Be it football wide-receivers, UFC fighters, or baseball pinch hitters, there’s an inherently prepared confidence among its players – swagger, even a little ego, call it what you will – to step into the arena and get the job done. So when it comes to Pipeline’s elite photographer crew, why would that confidence be any different?
No photographer today is as synonymous with gladiatorial courage below thundering liquid teepees than Zak Noyle, who has worked extensively with Bruce Irons and other Pipe legends for the last decade. We recently caught up with Zak in Oahu, where we’ve been itching to get this archive post of Irons’ work out to the public. There’s always been magic brewing between these two RVCA connections and former roommates, two icons in their own craft.
How were you introduced to Bruce?
I got introduced to Bruce a loooong time ago. But it wasn’t until Pat Tenore brought him onto RVCA last year that we became close. Then we became roommates [Laughs].
Do you recall any distinct memories of the first photographs you saw of Bruce surfing? For me, it was the Volcom poster of him doing that tailblow, I think at Lowers.
The main one that sticks out is a certain photo of Bruce at Pipe, before I shot a lot of surf. It’s a black and white photo, I believe, by Brian Bielmann. It’s such a nuts photos. Bruce’s fins are completely detached from the lip.
Ohhhh, yeah! That was from an old Transworld Surf Photo Annual. That was shot on Scala (black-and-white slide film), maybe around 2006-ish. Brian nailed that. How about personal photographs you shot of Bruce? What stands out in your mind?
I think when I shot that cover of Bruce last year for SURFER [The Interview Issue, April 2016]. That was a special moment, for sure. It was just after the Da Hui Backdoor Shootout. At the time, Bruce and I were roommates at the RVCA house, right in front of Off The Wall. This was right after his heat. We paddled down the beach. It was one of those rare magic sessions where Bruce got wave after wave after wave. I still visualize him standing tall, the light was perfect, and it was just classic Bruce. That had to be one of the sickest sessions I’ve seen.
So what do you think makes Bruce, Bruce? Does he sit in different places? He seems to attack Pipe when he’s on out there.
Bruce is pretty casual when it comes to Pipe, or Backdoor. He’s definitely one of those guys who can paddle out and just be completely in sync with the ocean. And to your point, yeah, he does attack it. He rides it like he stole it with no cares or concerns.
What was your first photo published of him?
From back in the day, a small fisheye shot at Backdoor. DC ended up using it as an ad in the print magazines. I think that’s my earliest memory.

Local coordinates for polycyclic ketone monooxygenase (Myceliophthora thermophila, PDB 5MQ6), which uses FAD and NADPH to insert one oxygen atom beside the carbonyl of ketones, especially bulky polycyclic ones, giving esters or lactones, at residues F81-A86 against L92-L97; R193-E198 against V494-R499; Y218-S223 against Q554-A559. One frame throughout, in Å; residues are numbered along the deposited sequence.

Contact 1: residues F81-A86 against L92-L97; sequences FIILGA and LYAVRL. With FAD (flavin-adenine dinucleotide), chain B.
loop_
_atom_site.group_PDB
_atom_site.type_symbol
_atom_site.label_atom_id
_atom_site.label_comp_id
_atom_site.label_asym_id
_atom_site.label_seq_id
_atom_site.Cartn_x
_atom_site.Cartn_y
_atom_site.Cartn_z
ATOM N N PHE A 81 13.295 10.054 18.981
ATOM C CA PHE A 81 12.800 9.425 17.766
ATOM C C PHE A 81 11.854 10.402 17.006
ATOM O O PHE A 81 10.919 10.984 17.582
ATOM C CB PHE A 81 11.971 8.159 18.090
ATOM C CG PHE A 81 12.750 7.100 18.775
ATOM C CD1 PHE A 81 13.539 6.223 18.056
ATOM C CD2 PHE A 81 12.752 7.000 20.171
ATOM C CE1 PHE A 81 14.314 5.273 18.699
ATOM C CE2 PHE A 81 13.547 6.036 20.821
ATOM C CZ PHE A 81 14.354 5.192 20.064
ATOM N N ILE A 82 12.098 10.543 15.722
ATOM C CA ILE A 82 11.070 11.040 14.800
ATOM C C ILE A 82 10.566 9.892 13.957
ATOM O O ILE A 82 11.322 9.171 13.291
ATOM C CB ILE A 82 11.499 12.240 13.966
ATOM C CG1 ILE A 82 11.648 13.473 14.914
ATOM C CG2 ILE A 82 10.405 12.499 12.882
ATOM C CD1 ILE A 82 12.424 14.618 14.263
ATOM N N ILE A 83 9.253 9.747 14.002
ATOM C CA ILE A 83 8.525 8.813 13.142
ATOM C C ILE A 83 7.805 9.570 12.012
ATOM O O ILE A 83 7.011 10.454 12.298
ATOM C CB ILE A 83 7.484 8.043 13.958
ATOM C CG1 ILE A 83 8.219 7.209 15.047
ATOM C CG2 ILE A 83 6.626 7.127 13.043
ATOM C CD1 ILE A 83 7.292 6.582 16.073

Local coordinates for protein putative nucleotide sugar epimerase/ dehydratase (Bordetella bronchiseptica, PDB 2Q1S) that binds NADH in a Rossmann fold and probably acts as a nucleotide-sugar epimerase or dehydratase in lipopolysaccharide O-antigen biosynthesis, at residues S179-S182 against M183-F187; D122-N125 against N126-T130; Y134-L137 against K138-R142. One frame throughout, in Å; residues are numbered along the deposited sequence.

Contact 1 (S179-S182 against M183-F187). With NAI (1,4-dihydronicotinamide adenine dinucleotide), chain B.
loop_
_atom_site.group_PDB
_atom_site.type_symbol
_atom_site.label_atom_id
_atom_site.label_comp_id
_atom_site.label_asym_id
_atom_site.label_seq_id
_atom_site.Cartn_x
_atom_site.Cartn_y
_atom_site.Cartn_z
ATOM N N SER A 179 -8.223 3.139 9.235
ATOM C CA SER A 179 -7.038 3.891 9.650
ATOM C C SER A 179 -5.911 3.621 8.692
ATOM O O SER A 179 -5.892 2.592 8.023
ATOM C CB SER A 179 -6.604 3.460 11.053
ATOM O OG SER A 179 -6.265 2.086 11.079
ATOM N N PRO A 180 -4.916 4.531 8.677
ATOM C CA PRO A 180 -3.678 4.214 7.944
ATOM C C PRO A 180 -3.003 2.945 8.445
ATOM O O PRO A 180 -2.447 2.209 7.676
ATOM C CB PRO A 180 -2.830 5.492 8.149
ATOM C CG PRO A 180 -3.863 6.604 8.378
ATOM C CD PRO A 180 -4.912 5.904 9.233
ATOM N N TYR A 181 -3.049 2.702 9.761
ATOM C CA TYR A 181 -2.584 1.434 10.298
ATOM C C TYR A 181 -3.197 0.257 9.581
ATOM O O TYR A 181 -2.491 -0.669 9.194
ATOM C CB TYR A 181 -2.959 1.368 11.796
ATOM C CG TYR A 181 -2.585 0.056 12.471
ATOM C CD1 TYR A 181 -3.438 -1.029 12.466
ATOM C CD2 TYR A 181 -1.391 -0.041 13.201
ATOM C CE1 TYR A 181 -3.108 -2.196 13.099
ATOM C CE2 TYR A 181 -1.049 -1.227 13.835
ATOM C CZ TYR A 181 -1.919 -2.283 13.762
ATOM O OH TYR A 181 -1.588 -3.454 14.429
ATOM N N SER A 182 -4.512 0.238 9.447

So what’s it like traveling with Bruce on a trip? You guys are both on RVCA, so I assume you guys get on some team trips together?
I do travel with him quite a bit. He’s a funny guy. Almost always late for everything, but when he’s in the water, it’s on. One thing about Bruce: he loves to wait until the sun is just going down to go surf [Laughs]. It’s a photographer’s worst nightmare sometimes, but you have to shift your thinking and make it work.
What are your overall thoughts on photography right now? Where do you want to take your photo skills with a subject like Bruce?
With digital, it is getting more difficult to produce unique or unseen imagery. But it’s still more than possible. You just have to try harder. I am all about trying to find that Wow Factor that blows the viewer’s mind. I want to use different lenses in ordinary places. I’m trying to get away from the standard fisheye shot here and there. There are too many standard angles and shots these days. I want to baffle the reader and make him question how the photo was taken. It’s getting harder to do, but it still can be achieved, I think. Recently, I’ve been trying to shoot my 50mm lens where everyone shoots fisheye. Sometimes it’s way too close, but sometimes it’s just insane and different.
Last question, and I’ve always personally wondered this: when it comes to shooting some of the heavier hitters, do you pull out of the wave earlier to not chandelier the lip? I think Andy used to have a big issue with this. He hated when photographers got their housings too close to his face or the flip.
I actually try staying in as long as possible to get the best shot. I think regardless, if I know they’re going, I’m waiting as long as possible and doing my job. Most the time these guys are going to want me in there.